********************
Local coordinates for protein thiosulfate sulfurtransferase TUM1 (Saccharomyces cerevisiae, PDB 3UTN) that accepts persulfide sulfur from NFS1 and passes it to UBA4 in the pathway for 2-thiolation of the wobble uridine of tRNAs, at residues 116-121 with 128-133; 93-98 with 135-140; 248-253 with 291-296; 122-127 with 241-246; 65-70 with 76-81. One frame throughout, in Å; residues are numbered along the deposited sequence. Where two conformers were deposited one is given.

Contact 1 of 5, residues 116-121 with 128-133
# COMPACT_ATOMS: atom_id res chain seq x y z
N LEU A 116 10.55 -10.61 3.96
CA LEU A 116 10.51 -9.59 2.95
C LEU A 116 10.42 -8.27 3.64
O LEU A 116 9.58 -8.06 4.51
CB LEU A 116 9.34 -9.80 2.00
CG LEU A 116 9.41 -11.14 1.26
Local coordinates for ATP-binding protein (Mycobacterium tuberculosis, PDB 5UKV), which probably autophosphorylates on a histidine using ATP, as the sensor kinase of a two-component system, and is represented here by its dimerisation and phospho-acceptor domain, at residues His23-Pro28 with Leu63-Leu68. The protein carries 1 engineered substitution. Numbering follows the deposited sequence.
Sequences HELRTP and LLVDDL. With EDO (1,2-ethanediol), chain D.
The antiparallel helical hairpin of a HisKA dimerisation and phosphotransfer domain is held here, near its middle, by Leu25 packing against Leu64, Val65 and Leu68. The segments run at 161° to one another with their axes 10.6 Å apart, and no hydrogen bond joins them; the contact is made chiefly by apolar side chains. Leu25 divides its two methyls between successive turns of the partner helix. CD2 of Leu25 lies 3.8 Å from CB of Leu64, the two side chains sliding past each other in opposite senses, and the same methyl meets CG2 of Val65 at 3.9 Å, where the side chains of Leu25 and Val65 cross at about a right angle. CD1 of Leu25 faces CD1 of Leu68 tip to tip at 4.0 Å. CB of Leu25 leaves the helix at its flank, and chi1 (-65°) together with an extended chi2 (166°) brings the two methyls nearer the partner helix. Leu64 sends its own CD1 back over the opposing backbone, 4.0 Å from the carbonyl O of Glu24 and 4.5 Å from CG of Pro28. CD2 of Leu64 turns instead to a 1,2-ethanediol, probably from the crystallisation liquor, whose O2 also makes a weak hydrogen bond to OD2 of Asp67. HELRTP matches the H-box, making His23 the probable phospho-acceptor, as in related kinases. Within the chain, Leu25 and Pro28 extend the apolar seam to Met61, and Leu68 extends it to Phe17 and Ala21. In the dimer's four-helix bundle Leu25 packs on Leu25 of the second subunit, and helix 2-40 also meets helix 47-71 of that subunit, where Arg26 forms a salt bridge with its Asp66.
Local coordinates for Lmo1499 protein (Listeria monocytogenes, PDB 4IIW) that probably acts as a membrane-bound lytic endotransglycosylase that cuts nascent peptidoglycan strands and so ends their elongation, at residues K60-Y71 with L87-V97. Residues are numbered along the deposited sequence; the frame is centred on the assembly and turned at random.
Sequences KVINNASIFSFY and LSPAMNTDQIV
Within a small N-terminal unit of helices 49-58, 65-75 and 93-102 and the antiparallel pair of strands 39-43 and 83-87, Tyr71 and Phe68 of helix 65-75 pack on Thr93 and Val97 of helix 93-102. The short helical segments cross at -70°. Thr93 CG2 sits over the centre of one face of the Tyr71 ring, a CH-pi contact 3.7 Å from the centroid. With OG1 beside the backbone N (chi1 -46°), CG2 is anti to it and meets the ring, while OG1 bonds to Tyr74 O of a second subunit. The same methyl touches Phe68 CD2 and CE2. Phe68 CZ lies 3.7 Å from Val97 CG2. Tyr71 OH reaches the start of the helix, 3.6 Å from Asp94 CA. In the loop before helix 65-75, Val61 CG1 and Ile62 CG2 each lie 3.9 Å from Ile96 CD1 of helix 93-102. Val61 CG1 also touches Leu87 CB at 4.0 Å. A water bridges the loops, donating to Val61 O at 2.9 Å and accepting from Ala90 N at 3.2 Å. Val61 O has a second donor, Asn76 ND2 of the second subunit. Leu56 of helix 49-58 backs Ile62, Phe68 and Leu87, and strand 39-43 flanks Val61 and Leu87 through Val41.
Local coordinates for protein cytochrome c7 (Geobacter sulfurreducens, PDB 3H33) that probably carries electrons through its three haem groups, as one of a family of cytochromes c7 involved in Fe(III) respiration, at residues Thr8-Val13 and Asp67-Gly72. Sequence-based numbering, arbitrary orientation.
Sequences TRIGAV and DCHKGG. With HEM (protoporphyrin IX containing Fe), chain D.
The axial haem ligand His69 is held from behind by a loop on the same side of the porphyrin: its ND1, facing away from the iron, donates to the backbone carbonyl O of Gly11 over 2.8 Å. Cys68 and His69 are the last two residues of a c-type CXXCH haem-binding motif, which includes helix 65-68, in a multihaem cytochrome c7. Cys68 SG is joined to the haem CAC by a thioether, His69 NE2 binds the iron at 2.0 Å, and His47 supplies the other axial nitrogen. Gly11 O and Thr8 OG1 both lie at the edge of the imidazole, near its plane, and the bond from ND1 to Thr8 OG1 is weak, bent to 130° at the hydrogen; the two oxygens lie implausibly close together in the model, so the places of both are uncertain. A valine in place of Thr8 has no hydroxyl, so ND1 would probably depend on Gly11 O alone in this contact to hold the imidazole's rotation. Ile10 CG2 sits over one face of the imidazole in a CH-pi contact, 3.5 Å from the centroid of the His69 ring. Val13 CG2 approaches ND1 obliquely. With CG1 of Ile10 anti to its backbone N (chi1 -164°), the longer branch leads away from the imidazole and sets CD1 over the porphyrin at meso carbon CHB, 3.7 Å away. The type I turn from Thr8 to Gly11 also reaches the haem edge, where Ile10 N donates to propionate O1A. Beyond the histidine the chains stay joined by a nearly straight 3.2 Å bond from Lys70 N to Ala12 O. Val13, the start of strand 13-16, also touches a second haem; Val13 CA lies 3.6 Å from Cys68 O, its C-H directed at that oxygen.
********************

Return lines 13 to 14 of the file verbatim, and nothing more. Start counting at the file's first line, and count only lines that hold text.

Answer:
Local coordinates for Lmo1499 protein (Listeria monocytogenes, PDB 4IIW) that probably acts as a membrane-bound lytic endotransglycosylase that cuts nascent peptidoglycan strands and so ends their elongation, at residues K60-Y71 with L87-V97. Residues are numbered along the deposited sequence; the frame is centred on the assembly and turned at random.
Sequences KVINNASIFSFY and LSPAMNTDQIV